Accumulated Amortization of Assets
Accumulated Amortization definition
To understand the accumulated amortization of assets, it must be understood that the assets in question are intangible in nature. These assets are usually long-term and are not physical in nature. Accumulated amortization is achieved through the reduction of the intangible account lump sum incrementally. Over the life of the asset in question, amortization is usually calculated in a constant incremental fashion for a maximum of 40 years. The accumulated amortization of assets is recorded directly against the total asset account, much like the accumulated depreciation is written off as Contra Asset Account
in the actual account balance. No accumulated amortization account is necessary.
Accumulated Amortization Examples
It is important to note that the accumulated amortization of assets is generally limited to certain long term assets when it comes to Accounting Principles
. First there are patents, which grants the owner exclusive privileges to production over a long-term period of time. Secondly, there are copyrights that give the owner the right to reproduce a product for a period of time. There are also trademarks that are the “faces” of a company for years (e.g the “whopper” for Burger King). Thirdly, there are licenses that give an organization or person the right to perform a certain act or sell a certain product. Finally there are leaseholds that are payments to ensure that an asset will be sold from a lessor. All of these examples are amortized in accordance with their amortization rate and how long the agreement actually lasts.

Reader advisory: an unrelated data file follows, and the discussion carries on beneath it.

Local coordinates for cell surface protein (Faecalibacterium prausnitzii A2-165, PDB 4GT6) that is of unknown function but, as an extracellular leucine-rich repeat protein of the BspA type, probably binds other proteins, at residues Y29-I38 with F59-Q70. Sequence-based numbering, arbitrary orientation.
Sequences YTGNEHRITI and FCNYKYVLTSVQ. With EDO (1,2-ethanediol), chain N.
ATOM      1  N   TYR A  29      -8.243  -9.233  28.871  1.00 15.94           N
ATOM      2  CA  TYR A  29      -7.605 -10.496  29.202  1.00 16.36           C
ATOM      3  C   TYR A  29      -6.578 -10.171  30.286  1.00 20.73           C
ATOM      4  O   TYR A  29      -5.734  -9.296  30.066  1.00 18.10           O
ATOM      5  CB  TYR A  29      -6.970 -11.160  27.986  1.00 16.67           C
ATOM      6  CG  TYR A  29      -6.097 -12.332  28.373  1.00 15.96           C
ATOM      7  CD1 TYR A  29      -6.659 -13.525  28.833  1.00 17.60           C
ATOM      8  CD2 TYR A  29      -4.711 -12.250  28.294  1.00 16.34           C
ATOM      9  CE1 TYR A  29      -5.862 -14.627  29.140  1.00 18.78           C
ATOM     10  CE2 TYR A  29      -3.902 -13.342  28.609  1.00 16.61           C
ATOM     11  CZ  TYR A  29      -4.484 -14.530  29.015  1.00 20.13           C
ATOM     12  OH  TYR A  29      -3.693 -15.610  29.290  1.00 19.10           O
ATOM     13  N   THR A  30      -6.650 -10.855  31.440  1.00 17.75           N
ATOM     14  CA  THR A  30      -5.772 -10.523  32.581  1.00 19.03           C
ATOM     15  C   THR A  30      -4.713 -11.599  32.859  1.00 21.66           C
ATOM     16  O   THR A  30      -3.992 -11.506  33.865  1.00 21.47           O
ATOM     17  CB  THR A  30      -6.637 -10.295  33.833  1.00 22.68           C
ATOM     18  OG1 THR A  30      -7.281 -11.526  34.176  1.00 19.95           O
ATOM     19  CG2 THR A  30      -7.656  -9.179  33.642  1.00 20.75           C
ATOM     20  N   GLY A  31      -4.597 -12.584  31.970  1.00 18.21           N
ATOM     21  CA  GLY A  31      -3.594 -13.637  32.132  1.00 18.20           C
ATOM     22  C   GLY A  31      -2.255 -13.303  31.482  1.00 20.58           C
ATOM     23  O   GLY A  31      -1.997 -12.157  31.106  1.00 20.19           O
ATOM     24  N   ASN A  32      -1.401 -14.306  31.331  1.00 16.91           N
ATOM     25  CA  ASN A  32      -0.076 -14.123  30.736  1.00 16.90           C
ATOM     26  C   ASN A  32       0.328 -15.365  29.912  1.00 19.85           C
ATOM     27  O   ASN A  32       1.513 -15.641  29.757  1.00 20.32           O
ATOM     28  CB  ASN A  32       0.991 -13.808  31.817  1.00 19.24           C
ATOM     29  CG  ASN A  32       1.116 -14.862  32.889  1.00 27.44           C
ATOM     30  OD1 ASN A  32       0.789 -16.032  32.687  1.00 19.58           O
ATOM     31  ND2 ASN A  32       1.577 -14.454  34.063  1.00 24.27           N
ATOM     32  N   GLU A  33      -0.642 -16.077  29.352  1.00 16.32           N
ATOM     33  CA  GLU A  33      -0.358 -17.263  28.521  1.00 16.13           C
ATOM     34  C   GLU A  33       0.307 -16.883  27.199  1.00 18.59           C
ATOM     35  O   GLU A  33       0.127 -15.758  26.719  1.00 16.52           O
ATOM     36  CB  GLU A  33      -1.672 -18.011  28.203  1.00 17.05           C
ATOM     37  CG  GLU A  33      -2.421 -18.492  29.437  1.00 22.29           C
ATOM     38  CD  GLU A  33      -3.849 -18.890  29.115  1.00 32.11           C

Accumulated Amortization Calculation
Now that the types of accounts that are amortized are known, it makes sense to observe a particular example of accumulated amortization in terms of a real world situation. Let us say that Burger King wants to patent a new breakfast pancake sandwich called the “flopper.” The Burger King wishes to purchase a patent on the sandwich for $500,000. The company believes that the patent is going to be useful for 5 years. The regular journal entry for the patent is simple with a debit to the patent matched with a credit to cash. In order to correctly amortize the patent, a separate debit must be recorded as “amortization expense” for the patent, matched with a credit that matches with the debit for the patent recorded earlier. To determine the amount for the patent, simply take the amount required to purchase the patent and divide it by the number of years that it will be used for (in this case $100,000/yr).